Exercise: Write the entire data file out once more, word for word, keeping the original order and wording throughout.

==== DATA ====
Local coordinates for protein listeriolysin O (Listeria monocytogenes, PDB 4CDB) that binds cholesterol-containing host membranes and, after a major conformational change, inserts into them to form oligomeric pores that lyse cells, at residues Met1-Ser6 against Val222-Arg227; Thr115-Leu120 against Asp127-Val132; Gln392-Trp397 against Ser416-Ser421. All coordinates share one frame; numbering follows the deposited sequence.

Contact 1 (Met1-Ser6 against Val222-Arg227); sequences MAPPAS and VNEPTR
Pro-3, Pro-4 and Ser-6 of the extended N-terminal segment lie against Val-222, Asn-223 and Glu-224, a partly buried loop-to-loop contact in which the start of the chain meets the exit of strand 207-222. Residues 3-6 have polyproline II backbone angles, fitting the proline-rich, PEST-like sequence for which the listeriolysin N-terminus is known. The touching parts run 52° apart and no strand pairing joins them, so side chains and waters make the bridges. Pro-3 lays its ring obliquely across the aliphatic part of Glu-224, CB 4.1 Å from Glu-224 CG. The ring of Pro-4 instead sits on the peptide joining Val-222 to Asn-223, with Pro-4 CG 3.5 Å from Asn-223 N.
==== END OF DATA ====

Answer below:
Local coordinates for protein listeriolysin O (Listeria monocytogenes, PDB 4CDB) that binds cholesterol-containing host membranes and, after a major conformational change, inserts into them to form oligomeric pores that lyse cells, at residues Met1-Ser6 against Val222-Arg227; Thr115-Leu120 against Asp127-Val132; Gln392-Trp397 against Ser416-Ser421. All coordinates share one frame; numbering follows the deposited sequence.

Contact 1 (Met1-Ser6 against Val222-Arg227); sequences MAPPAS and VNEPTR
Pro-3, Pro-4 and Ser-6 of the extended N-terminal segment lie against Val-222, Asn-223 and Glu-224, a partly buried loop-to-loop contact in which the start of the chain meets the exit of strand 207-222. Residues 3-6 have polyproline II backbone angles, fitting the proline-rich, PEST-like sequence for which the listeriolysin N-terminus is known. The touching parts run 52° apart and no strand pairing joins them, so side chains and waters make the bridges. Pro-3 lays its ring obliquely across the aliphatic part of Glu-224, CB 4.1 Å from Glu-224 CG. The ring of Pro-4 instead sits on the peptide joining Val-222 to Asn-223, with Pro-4 CG 3.5 Å from Asn-223 N.